It would not be surprising to find that the projected job market by 2020 will primarily focus on knowledge and skill involving science, technology, engineering, or math. As current high school and college students become job candidates, they may be faced with some unsettling statistics:
- In 2012, only 31 percent of high school graduates were academically prepared for college coursework in science.
- Only 46 percent were academically ready for college coursework in mathematics.
- The United States ranks 27th among developed nations in college students earning undergraduate degrees in science or engineering.
Schools have designed curriculum that align to district and state mandates, some of which have remained consistently the same over decades. Does this curriculum allow students to gain the skills necessary to become relevant in the future job market? What can be done to close the preparation gap that currently exists?
Closing the gap through STEM
A cross-disciplinary approach to education is moving through many states and school districts. Simply stated, STEM encompasses any type of coursework that involves science, technology, engineering, or mathematics. The difference between teachers who embrace the STEM concept and those who simply teach the subject matter is an emphasis on collaboration and a focus on skill building.
STEM educators provide a link between what they are teaching and how it applies to the real world. This approach can take learning from the knowledge and comprehension levels of Bloom’s Taxonomy, a way of distinguishing the fundamental questions used within the educational system, into the analysis and synthesis levels.
They can take risks in the classroom by approaching problems not previously encountered. Students are allowed to explore and learn based on their experience. The curriculum is interconnected, so a single concept may follow them from the math classroom into the science classroom.
The opportunity for project-based STEM learning is only limited by the partnership of the school and the community. Career fields such as computer programming, sales, forest services, or engineering can only benefit from developing positive relationships with local schools. Businesses may see the opportunity to speak about employment expectations or sponsor STEM initiatives in the classroom. Involvement with nearby two- and four-year colleges may help students with a smoother transition into higher learning.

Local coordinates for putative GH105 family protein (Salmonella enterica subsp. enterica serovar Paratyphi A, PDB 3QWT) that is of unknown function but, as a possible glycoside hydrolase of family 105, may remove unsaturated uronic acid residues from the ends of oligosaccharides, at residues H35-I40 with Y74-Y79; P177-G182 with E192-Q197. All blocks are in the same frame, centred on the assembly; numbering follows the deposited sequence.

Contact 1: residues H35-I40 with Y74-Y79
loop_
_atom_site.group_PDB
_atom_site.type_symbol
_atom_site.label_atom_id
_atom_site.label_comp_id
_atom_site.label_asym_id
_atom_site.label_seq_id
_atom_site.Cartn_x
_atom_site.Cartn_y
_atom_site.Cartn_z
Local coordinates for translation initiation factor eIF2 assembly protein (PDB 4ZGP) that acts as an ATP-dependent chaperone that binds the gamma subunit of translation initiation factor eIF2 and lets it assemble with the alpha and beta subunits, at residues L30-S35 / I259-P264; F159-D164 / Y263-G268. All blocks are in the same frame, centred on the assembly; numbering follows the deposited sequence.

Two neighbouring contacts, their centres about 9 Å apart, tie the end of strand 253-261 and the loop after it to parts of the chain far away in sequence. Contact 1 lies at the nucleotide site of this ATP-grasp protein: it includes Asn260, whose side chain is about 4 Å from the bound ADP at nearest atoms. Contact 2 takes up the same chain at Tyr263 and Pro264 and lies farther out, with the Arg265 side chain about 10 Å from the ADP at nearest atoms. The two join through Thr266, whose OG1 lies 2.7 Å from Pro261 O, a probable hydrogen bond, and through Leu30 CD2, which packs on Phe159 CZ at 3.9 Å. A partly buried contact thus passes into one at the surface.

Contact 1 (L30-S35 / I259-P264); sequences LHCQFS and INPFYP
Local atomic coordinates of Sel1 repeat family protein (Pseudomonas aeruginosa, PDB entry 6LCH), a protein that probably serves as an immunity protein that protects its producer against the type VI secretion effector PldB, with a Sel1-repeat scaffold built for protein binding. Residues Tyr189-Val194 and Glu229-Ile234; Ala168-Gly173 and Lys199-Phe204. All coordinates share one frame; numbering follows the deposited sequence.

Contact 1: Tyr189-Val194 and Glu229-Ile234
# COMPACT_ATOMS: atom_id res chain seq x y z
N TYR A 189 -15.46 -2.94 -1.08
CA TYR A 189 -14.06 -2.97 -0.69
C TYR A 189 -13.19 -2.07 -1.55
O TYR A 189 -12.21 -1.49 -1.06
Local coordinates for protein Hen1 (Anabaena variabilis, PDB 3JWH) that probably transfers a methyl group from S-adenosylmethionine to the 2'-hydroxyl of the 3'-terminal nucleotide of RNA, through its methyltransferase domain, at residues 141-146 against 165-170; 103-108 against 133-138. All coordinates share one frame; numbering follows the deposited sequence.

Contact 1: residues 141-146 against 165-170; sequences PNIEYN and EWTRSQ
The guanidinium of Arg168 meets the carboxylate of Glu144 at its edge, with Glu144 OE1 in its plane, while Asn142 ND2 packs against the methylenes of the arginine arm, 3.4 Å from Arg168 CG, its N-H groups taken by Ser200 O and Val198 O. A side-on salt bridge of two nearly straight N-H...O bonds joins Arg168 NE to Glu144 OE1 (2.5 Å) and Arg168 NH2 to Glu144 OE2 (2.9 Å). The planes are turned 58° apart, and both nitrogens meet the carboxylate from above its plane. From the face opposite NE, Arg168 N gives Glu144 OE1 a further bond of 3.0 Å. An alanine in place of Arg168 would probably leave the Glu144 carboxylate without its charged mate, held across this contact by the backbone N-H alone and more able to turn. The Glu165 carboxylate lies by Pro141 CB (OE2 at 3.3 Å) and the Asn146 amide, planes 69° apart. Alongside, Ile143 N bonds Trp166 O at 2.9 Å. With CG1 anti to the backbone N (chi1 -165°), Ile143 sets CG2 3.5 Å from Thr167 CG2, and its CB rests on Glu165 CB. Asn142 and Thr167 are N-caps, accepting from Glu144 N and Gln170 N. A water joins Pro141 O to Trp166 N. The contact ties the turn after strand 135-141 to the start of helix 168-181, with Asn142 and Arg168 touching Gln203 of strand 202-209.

What’s stopping schools?
With any significant paradigm shift, there are bound to be obstacles to success. The largest for any school that chooses to implement STEM would be alignment to current curriculum standards. This can become a major roadblock because it involves several levels of approval or decision-making.
The state of Texas has become one of the first to fully recognize and integrate STEM model schools. Through the Texas STEM Coalition, schools are given the resources needed to transition away from traditional school models and encouraged to integrate practices that will prepare their students for college and formal careers.
Funding can also become a deal-breaker for eager learning communities wanting to transition to a STEM philosophy. However, grant opportunities are becoming more prevalent as private businesses see the benefits of schools aligning practices to meet future employment needs. Educators willing to do the research and invest the time may find funding a STEM program easier than expected.
STEM continues to be identified by education leaders as one of the most effective methods for preparing students for success in college and careers. Over the past 10 years, growth in STEM jobs was three times greater than in non-STEM jobs. Education has reached a point where the focus must be placed on preparing students for what lies ahead rather than what has worked in the past. Initiatives such as STEM can close the learning gap and realign curriculum for 21st-century skills.
Dr. Jason Perez is the head principal at Heritage Trails Elementary in Moore, Oklahoma, as well as a faculty member at Concordia University – Portland, where he teaches Master of Education in Curriculum and Instruction courses, and an adjunct faculty member at St. Thomas University.Learn More: Click to view related resources.